In early August of 1995, I was up in the Boston area, staying with my friends Katie and Marshall, as is my wont, since that's when Macworld Expo takes place, and I'm usually in need of a place to get rid of all those useless pieces of green paper they give me for coming to this box every day.
After a number of days of overdosing on Macintoshen, it was time to head home. Before I hit the road, though, I wanted to stop in a couple of stores in Cambridge. I picked up a couple of Dilbert t-shirts at Cybersmith, the trendy new cafe/Internet access provider just off Harvard Square, then headed across the street to the Globe Corner Bookstore, a wonderful travel bookstore chock full of books and maps and travel accessories and other such stuff. They're so comprehensive that they even have language courses in Colloquial Ukrainian, something I've never seen at Barnes & Noble. I wanted to see if they had a copy of a book of Czech literature that I had left behind with my friend Nora in Prague a few weeks earlier. No such luck. But I did find a book written by an American journalist who had moved to Prague a few months after the revolution that looked vaguely interesting. I still had a few dollars in my pocket, so I bought it.
That night, back home in New Jersey, I was pretty tired and ready to hit the sack. I pulled the book out of the bag to look through it before I turned out the lights. As I read through the first chapter, I found that the story sounded very familiar. Each detail seemed curiouser and curiouser. Nora is a Czech-American, born in Prague in early 1968. Her family left the country in late 1968, for obvious reasons, and eventually moved to America, settling in California (with a few interim stops elsewhere). She had moved to Prague with her sister Nike about six months after the revolution. The author of the book moved to Prague with his Czech-American girlfriend "Nikola" and her sister "Dora" about six months after the revolution. Nora had originally gone on a trip to Prague in December, 1989, while the revolution was going on, and stayed with her uncle, returning home only to move back to Prague a few months later. On the train into Czechoslovakia, "Dora" used some Czechoslovak currency left over from a trip to the country a few months previous. The author and his companions stayed with the girls' uncle when they first arrived in Prague. Nora and "Dora" both got jobs teaching English to elementary school pupils, as did "Nikola" and the author. It seemed kind of odd that the author had made such slight changes to their names if in fact this was my friend and her sister, but the coincidences seemed overwhelming.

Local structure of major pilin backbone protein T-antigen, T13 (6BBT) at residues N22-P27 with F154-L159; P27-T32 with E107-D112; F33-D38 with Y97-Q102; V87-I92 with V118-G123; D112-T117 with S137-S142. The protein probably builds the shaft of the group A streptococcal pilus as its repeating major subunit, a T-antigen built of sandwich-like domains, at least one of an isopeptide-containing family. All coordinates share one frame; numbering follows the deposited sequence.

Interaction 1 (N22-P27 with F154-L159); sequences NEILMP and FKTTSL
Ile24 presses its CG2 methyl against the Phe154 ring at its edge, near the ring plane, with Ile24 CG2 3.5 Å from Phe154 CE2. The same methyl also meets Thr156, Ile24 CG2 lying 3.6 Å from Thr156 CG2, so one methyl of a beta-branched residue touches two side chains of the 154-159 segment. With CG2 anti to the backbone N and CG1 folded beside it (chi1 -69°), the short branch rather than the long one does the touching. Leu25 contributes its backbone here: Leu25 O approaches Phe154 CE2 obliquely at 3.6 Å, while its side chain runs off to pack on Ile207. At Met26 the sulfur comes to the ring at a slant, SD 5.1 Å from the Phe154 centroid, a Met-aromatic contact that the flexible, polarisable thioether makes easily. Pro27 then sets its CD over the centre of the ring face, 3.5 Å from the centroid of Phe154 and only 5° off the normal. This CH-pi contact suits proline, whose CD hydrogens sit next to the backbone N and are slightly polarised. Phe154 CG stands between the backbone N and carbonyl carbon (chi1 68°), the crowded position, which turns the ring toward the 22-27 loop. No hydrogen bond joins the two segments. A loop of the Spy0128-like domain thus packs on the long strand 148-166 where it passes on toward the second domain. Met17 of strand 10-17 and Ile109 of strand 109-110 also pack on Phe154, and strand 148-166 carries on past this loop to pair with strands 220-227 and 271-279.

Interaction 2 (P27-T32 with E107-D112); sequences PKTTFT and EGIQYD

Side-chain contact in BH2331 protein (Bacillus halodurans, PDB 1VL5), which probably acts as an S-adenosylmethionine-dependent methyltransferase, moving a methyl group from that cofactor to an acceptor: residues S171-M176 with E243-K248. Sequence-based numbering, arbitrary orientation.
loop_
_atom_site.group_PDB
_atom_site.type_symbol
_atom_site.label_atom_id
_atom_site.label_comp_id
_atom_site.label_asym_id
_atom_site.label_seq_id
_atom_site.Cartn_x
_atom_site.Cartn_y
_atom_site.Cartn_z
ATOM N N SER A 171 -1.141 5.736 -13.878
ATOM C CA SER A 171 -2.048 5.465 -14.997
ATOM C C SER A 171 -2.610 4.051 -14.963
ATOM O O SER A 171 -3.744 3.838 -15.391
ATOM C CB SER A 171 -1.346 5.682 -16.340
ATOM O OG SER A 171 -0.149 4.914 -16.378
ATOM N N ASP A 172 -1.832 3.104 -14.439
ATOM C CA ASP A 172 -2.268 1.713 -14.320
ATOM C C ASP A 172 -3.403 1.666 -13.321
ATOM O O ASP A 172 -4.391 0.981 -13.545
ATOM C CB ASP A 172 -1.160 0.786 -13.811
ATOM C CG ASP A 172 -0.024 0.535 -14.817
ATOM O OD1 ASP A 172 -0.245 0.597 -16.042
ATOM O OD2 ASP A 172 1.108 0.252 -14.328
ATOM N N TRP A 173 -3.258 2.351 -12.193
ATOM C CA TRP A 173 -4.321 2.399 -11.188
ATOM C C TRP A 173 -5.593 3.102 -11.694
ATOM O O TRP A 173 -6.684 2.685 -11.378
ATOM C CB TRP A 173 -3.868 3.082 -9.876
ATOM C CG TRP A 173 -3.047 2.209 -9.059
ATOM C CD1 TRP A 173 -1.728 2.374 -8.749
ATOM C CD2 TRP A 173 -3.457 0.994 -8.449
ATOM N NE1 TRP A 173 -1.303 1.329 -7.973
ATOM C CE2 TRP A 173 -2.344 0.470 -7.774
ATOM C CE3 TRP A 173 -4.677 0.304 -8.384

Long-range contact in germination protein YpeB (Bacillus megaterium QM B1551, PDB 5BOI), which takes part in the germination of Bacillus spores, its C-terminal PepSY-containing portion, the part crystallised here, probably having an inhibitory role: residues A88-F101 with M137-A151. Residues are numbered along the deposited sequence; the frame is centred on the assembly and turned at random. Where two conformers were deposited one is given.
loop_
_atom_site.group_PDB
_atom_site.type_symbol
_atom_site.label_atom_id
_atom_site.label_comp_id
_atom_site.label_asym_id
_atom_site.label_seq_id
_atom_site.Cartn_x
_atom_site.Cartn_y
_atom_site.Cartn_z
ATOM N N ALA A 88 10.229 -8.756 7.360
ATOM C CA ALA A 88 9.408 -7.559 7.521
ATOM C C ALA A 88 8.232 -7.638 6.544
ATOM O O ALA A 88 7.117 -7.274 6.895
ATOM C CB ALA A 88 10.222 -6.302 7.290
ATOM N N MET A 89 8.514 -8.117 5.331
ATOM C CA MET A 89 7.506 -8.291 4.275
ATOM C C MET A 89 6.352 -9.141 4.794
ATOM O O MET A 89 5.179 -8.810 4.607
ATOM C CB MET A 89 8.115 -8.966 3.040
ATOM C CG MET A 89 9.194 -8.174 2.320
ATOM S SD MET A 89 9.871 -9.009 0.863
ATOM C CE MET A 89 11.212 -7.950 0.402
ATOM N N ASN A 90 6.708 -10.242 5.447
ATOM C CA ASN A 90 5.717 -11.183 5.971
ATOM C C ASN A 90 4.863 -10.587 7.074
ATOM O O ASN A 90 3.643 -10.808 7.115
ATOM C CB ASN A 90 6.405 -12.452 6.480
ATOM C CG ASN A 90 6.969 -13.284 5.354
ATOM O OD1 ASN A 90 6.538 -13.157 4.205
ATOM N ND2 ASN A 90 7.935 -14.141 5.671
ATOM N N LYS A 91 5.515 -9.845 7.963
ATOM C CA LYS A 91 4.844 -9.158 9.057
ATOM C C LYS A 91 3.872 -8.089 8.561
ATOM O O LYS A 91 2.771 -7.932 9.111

I sent Nora e-mail the following morning asking if she knew the author and explaining that I was struck by how familiar the story seemed. She confirmed that indeed, she and her sister were the "Nikola" and "Dora" of the book. She knew the book existed, but hadn't actually read it, and given her opinion of the author, isn't likely to think very highly of it if she does. (I've since sent her a copy of the book, but haven't asked for her opinion of it.)
I must say it's a very odd sensation to start reading a book purchased by chance and gradually realize as you're reading it that one of the main characters is a friend of yours.
(No, I'm not going to give the title of the book. I'm sure Nora wouldn't want it to sell any more copies on her back....)
Really! Want proof?